» Thursday, July 20, 2006

Middle East

Asked if we thought that the attacks on Hezbollah had backfired and did our opinions differ from those of the US on how much time Israel should be given, the Prime Minister’s Official Spokesman replied that as he had said yesterday, he was not going to give a running commentary on what Israel did or did not do. Our task was to try and put together a process that would bring about peace, and not just a quick-fix unilateral peace, but rather, a sustainable one. That was the process that we started at the G8, and it was the process that would go further forward tonight and tomorrow at the UN. It was also the process that would go further forward again when Dr. Rice visits the region. The PMOS said that that was where we kept our eyes focussed on, rather than giving a commentary on what others did.

Asked if that included the French, and why didn’t we support their efforts at the UN, the PMOS replied again that he was not going to comment on what others did at the UN. The French were not only passive supporters, but rather, active supporters of the G8 statement, which included the plans for a stabilisation force, and demands that Hezbollah released the kidnapped soldiers and end the rocket attacks, as well as actions from Israel. In terms of the position of countries, the G8 statement was the best possible guide.

Put that didn’t we think there should be a humanitarian solution with regards to the civilians, rather than a policy of cohesion of civilian deaths, the PMOS said that if the journalist wanted to give a statement, then he could.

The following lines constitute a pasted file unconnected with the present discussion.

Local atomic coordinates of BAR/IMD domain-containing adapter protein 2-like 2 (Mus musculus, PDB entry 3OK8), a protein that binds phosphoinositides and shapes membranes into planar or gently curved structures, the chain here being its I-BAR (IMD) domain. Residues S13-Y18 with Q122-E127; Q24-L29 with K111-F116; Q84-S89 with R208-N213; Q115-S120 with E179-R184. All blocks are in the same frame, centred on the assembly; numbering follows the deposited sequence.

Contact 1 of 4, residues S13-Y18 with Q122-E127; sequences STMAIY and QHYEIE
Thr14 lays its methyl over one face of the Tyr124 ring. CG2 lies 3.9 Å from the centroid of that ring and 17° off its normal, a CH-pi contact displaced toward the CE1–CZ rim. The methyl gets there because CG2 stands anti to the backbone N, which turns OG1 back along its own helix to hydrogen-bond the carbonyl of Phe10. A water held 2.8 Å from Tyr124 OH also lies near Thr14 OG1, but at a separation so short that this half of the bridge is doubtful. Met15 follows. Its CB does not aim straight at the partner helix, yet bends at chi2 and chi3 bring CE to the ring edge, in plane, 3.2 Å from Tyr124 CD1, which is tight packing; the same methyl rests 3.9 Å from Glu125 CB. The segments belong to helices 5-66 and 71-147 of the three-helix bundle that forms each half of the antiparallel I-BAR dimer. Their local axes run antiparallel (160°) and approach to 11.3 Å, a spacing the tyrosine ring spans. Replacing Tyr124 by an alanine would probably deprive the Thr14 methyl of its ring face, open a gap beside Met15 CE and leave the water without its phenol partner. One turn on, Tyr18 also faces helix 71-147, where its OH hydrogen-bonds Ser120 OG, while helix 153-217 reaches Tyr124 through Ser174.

Put that he was asking a question, the PMOS replied that it appeared to be more of a statement that a question. However, as he the PMOS had said yesterday, if people were asking for a unilateral ceasefire, then they should say so. As Margaret Beckett asked at Cabinet today, what people were really saying was that they wanted a ceasefire with rockets still going into Israel. The PMOS outlined where the problem originated from, which was the kidnapping of Israeli soldiers, and rockets being fired into Israel by Hezbollah from Lebanon. Unless a solution which addressed those issues was produced, then there would be not be peace. Instead, there would be a unilateral peace, and people could make their own assessment of the chances of that surviving.

Briefing took place at 9:00 | Search for related news

1 Comment »

  1. He’s not going to get into a running commentary on what Israel does or doesn’t do, he says, whilst not hesitating to give a running commentary on what those evil Lebanese/Iranians ("please, can we BOMB them yet?!") are doing. Not that there’s any pro-Israel leanings in the BRITISH Government!!! WTF?!?!

    Comment by SmokeNMirrors — 20 Jul 2006 on 9:43 pm | Link

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